Early Settlers: the Lead Trail

Early Settlers displayLEAD TRAIL

Early trails, often based on Indian trails, became stagecoach and mail routes. As the lead industry in southwestern Wisconsin expanded in the 1830’s following the Blackhawk War, trails were developed over the highland ridges eastward across to Milwaukee and Racine. Two of these Lead Trails, which passed through our area, influenced the development of our early settlements. The lead ore was transported by canvas covered wagons pulled by teams of 4 to 8 oxen.

EARLY SETTLERS (1840’s)

The first settlement in the area can be attributed to Bartley Runey who built a log cabin in 1841 just south of the present day Village of Oregon at the junction of Union Road and Old Stage Road, located along the “Old Lead Trail.” The tavern that he established there became a favorite stopping place for teamsters hauling lead from Mineral Point to Milwaukee. It was also located along the mail route from Janesville to Madison.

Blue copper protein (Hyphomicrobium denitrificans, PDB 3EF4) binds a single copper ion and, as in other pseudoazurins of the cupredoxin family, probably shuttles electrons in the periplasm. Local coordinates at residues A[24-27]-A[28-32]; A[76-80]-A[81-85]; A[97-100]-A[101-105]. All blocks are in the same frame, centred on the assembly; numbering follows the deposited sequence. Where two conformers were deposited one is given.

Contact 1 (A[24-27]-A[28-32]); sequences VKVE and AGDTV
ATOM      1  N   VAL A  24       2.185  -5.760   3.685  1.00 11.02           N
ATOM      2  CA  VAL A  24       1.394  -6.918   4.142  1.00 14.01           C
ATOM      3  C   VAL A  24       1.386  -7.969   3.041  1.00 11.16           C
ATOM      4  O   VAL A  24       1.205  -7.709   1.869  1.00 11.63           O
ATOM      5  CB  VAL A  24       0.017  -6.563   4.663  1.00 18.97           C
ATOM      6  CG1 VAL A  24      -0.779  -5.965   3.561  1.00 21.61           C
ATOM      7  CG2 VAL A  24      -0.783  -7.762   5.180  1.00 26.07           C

Robert Thomson, the first settler in what was to become the Village of Oregon, built a log cabin in 1842 along the banks of what is now Thompson’s Creek, near Janesville and S. Perry Parkway. A large Victorian farmhouse, built on the property in 1889 by Robert’s nephew, George Thomson, has since been moved to a site outside the village.

C.P. Mosely was one of the first settlers in the Village of Oregon. He built a part log, part frame house and tavern in 1843 near the site of the present day water tower on Janesville Street. It served as a place for religious and business meetings for the early settlers and became the nucleus of the central village area. It was later purchased by I.M. Bennett and operated as a country general store and tavern. The initial meetings organizing the Presbyterian Church were held there.

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